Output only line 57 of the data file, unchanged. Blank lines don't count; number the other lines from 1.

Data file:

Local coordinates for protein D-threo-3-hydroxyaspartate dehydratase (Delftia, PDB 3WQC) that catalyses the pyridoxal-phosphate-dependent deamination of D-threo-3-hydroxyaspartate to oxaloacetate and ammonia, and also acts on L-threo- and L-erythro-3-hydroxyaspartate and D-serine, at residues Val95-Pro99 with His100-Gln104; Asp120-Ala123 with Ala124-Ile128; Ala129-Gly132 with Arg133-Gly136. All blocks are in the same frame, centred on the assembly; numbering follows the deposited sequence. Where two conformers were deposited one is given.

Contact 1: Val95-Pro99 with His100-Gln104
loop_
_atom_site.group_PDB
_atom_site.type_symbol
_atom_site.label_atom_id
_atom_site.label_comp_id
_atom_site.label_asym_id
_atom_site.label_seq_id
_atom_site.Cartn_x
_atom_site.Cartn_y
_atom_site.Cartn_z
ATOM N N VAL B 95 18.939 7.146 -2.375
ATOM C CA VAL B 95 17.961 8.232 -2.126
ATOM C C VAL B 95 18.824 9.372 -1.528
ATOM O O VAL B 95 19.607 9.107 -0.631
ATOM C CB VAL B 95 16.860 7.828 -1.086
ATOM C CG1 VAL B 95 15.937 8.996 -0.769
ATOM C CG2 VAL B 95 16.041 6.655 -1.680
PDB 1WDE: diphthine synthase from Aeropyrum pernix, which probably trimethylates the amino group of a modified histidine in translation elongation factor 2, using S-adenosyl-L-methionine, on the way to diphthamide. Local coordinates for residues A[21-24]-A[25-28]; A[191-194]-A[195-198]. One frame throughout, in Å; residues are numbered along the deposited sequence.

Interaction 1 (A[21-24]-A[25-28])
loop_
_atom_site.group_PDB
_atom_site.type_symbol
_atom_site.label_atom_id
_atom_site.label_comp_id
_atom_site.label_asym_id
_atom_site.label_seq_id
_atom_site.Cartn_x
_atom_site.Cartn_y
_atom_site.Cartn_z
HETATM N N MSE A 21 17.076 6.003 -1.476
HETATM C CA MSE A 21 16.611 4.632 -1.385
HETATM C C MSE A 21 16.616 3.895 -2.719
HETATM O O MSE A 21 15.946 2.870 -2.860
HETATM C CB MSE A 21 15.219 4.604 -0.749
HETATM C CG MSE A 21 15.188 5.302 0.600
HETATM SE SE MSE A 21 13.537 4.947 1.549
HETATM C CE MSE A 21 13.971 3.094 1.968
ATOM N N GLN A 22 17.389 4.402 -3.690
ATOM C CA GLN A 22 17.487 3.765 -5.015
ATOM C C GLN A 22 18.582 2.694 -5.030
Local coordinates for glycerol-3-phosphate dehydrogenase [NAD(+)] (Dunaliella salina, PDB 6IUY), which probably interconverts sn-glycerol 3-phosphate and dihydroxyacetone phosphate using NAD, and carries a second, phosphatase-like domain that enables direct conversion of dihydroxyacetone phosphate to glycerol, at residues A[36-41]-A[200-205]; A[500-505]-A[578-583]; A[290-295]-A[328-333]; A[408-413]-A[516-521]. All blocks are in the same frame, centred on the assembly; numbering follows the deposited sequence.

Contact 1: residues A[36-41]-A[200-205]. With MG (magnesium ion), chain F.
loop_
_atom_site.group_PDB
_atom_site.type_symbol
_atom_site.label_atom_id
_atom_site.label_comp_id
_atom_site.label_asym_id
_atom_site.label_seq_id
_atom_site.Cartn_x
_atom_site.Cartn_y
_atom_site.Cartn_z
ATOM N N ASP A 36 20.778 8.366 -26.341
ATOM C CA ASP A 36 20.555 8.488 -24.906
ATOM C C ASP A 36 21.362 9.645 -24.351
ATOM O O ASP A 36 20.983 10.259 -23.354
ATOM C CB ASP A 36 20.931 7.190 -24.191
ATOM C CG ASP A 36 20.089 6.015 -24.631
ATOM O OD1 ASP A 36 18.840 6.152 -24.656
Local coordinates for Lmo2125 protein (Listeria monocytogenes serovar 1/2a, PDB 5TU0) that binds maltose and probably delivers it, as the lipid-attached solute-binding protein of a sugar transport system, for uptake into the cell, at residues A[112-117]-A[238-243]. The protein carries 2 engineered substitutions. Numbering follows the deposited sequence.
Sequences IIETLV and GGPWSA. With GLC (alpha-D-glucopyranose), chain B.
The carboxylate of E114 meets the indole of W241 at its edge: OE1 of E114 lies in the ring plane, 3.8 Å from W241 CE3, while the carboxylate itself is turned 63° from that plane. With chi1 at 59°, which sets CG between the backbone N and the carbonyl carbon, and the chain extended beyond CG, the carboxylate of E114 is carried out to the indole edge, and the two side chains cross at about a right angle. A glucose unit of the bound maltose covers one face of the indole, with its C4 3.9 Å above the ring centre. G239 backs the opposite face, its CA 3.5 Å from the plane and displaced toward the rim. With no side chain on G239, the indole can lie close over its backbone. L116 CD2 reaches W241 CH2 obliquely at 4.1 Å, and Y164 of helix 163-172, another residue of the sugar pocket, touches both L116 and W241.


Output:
ATOM C C ASP A 36 21.362 9.645 -24.351